This year through Dec. 1, the task force has seized more than 270 vehicles, according to records provided by the department. But the small force does not have the staffing or resources either to track the thieves to the scrapyards where they sell their haul or to determine whether there are connections among any of the people.
But on most nights, the officers move through the city neighborhoods in small teams, working in plain clothes and unmarked cars, circling block after block in the areas they know provide good hunting for their targets, lying in wait and then pouncing, with lights and sirens, when they see someone remove material from curbside, which under law belongs to the city.
On a recent night in Bensonhurst, Brooklyn, they grabbed a man driving a ragged Dodge van packed with scrap — what looked like the contents of two messy garages crammed into the back of a dilapidated van with Pennsylvania plates.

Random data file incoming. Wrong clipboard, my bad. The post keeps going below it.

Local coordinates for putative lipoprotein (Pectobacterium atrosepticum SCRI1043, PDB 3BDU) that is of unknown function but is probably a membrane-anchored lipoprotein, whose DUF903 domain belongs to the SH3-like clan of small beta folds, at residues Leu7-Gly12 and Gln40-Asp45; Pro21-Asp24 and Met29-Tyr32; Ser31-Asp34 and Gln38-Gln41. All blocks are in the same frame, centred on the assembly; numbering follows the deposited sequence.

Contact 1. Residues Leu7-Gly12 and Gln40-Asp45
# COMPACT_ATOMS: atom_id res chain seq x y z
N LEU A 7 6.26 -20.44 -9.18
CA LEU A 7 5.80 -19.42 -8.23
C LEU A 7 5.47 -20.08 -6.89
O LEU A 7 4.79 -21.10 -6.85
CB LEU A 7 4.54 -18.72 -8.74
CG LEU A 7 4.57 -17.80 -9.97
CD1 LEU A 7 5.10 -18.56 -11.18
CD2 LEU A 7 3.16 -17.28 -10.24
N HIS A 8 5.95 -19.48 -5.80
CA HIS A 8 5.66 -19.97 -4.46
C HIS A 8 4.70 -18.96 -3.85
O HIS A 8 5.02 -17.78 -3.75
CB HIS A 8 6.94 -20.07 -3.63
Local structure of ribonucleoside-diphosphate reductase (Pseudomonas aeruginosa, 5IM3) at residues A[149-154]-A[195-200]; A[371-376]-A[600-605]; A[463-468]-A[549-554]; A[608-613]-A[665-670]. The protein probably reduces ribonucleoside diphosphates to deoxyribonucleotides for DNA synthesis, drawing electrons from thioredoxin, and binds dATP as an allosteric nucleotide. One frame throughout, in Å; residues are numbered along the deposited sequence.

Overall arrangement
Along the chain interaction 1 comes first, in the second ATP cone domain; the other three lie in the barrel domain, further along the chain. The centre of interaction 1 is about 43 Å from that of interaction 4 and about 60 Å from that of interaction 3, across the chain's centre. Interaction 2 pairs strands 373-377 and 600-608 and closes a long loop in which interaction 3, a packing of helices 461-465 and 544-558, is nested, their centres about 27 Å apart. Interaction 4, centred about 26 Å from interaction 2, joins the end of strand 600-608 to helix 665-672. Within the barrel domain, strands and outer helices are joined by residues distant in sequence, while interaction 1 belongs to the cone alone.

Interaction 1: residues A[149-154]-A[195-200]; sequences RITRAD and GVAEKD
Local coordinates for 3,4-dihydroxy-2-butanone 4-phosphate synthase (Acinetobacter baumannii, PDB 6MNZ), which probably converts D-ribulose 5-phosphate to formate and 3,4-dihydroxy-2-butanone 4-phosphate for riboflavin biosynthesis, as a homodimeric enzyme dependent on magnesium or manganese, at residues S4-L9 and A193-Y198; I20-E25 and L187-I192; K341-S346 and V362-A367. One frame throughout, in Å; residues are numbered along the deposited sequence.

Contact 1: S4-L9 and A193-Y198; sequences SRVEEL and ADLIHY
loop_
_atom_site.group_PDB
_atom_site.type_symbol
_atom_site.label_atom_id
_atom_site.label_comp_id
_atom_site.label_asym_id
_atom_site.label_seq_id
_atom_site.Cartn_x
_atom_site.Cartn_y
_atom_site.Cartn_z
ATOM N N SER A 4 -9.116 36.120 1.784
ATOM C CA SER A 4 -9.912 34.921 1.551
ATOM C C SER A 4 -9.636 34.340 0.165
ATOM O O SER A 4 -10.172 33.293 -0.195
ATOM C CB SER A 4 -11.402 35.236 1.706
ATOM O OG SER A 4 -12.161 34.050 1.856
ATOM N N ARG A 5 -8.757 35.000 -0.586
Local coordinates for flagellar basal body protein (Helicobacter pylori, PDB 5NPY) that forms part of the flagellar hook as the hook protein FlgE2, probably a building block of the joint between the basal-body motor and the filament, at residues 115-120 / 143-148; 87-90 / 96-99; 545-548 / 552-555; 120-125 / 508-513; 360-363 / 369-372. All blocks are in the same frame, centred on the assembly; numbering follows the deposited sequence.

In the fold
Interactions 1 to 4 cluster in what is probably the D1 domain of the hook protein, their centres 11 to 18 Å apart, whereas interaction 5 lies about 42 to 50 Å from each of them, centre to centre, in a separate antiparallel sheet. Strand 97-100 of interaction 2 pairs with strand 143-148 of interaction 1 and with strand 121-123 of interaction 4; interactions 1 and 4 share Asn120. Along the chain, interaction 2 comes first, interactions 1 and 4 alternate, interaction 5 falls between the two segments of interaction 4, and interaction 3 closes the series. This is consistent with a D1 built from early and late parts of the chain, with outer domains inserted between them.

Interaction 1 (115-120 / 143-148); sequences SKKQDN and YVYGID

The driver, a squat bedraggled-looking man in jeans and a blue shirt with a blue bandana covering his head, stood looking defeated as the two officers, Michael Bristol and Ed Burke, surveyed the van and its contents.
“This guy has been out here before,” said Officer Burke, nodding his head towards the open back doors of the van and adding, “It’s a nice load.”